With fall comes an abundance of apples which is a perfect excuse to make dehydrated spiced apples. These apple chips are great plain, but I’m also going to show you how to spice them up a bit (using dried spices or essential oils) to make them even better! Dehydrated spiced apples are one of nature’s perfect (healthy) candies. And they’re addictive…but they’re also easy to make so eat away!
I will be the first to admit, I’m one of ‘those’–the pumpkin spice lovers that even eat pumpkin spice out of season (GASP). Because of that, I don’t know why it took me so very long to think about making dehydrated spiced apples! Adding a bit of cinnamon, ginger and cloves gives the dried apples a hint of pumpkin spice and knocks the flavor up a few notches.
I made pumpkin spice apples using traditional powdered spices. Then I decided to try it using essential oils. The oils took me a bit of trial and error, but I eventually got a great system down. I prefer the apples using the oils because the flavor penetrates the apple slices more deeply and isn’t just a powdered coating on top. However, both ways are fabulous and I’ll be making my apple chips this way from now on!
What You Need to Make Dehydrated Spiced Apples
A dehydrator or oven
A paring knife
An apple corer is handy, but you could make them without one (I use this simple one here). I also have the kind that peels and cores at the same time (like this), but for dehydrated apples, I like to leave the peel on.
Cinnamon, ginger and clove spices (or pie spice or pumpkin pie spice–both of these are pre-mixed powdered spice blends)
Cinnamon, ginger and clove essential oils (ONLY use oils that are pure and have a nutritional label that states they can be ingested) These are the ones I use.
If using essential oils, I found a tiny squirt bottle really handy in applying the oils to the apples.
How to Make Dehydrated Spiced Apples (Using Powdered Spices)
First, wash your apples. Because the apples I used this year (mostly) came from the store, I washed them in a bowl of water with a couple drops of lemon essential oil added to the water. Lemon is a great detox oil and will strip the apples of nasty chemicals as well as wax residue or other things you won’t want to ingest.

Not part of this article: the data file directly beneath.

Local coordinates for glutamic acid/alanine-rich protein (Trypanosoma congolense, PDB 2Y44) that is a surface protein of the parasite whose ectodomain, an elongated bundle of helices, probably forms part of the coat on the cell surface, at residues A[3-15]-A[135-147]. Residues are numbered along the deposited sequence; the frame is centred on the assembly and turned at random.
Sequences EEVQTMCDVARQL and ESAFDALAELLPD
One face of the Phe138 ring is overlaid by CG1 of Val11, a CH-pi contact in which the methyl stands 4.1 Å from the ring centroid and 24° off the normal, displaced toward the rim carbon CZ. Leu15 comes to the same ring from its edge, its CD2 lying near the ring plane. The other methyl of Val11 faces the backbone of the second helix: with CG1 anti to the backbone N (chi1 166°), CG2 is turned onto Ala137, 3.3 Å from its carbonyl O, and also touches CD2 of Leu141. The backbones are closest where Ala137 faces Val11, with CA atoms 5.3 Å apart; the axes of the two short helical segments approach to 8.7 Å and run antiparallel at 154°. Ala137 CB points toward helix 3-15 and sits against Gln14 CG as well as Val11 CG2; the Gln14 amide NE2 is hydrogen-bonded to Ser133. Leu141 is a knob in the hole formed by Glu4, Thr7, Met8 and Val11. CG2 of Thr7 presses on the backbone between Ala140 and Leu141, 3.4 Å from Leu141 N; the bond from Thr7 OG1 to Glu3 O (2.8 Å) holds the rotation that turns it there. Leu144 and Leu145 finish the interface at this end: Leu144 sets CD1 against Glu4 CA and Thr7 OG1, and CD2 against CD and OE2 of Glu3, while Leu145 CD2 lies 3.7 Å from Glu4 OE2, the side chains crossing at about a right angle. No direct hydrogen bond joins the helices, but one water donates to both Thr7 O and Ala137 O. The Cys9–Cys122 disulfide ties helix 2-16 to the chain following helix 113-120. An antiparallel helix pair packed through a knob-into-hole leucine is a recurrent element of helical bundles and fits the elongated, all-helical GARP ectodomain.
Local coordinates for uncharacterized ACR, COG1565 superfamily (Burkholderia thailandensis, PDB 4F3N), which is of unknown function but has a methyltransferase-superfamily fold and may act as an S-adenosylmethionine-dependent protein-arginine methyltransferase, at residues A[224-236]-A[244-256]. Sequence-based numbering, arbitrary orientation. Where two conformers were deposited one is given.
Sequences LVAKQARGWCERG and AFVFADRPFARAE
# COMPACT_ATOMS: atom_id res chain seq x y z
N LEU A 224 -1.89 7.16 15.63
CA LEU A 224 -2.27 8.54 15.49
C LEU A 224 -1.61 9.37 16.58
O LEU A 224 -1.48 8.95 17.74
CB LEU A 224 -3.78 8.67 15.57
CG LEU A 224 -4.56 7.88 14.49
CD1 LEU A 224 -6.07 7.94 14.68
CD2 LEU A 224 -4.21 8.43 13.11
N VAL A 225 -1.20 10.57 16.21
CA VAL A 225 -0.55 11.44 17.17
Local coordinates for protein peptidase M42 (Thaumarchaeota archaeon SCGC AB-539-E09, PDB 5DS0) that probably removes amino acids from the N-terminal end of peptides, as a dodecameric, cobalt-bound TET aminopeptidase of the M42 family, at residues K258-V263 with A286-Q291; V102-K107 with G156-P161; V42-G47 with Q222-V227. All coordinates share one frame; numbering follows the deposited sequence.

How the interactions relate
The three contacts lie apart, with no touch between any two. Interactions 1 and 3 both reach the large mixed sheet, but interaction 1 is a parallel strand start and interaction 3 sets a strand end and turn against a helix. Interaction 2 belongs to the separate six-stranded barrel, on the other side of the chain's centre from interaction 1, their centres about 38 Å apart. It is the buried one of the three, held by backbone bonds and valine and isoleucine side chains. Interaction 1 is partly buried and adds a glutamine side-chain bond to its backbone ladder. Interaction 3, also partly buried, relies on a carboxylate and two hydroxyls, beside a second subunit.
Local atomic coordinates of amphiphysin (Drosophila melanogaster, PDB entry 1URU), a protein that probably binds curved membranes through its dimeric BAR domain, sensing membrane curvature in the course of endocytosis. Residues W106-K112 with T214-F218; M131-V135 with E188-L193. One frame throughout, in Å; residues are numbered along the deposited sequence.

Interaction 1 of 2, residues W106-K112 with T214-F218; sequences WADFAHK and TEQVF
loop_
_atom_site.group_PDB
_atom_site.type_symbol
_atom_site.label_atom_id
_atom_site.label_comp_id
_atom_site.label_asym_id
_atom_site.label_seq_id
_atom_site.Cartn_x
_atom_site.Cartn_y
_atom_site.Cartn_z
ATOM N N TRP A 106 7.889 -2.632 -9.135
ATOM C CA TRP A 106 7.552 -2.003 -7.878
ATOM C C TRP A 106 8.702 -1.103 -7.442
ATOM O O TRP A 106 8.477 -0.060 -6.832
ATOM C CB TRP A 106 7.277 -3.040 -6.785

Next, if you have an apple corer, core your apples. If you don’t, you can leave the cores in (they don’t taste bad dehydrated), you can cut them out of each slice as you go, or you can quarter the apples, remove the core and slice them up that way.
Step three is to slice the apples about a fourth inch wide. The biggest key here is to make them as even as possible so they’ll dry to the same done-ness uniformly.
Line the apple slices on a dehydrator tray, making sure they don’t touch.
Sprinkle the spices on the slices–use more than you think you should, as they won’t taste as strong when they’re done as you would expect.
Place in the dehydrator and cook according to your dehydrator’s directions. (I cooked mine at 145 degrees for around 15 hours–but I also live in a damp environment and my apples were big juicy ones). You want them to come out bendable and kind of leather-like in texture.
Some apple chips might dry faster than others, so pull out the done ones and keep cooking the others until they’re all done.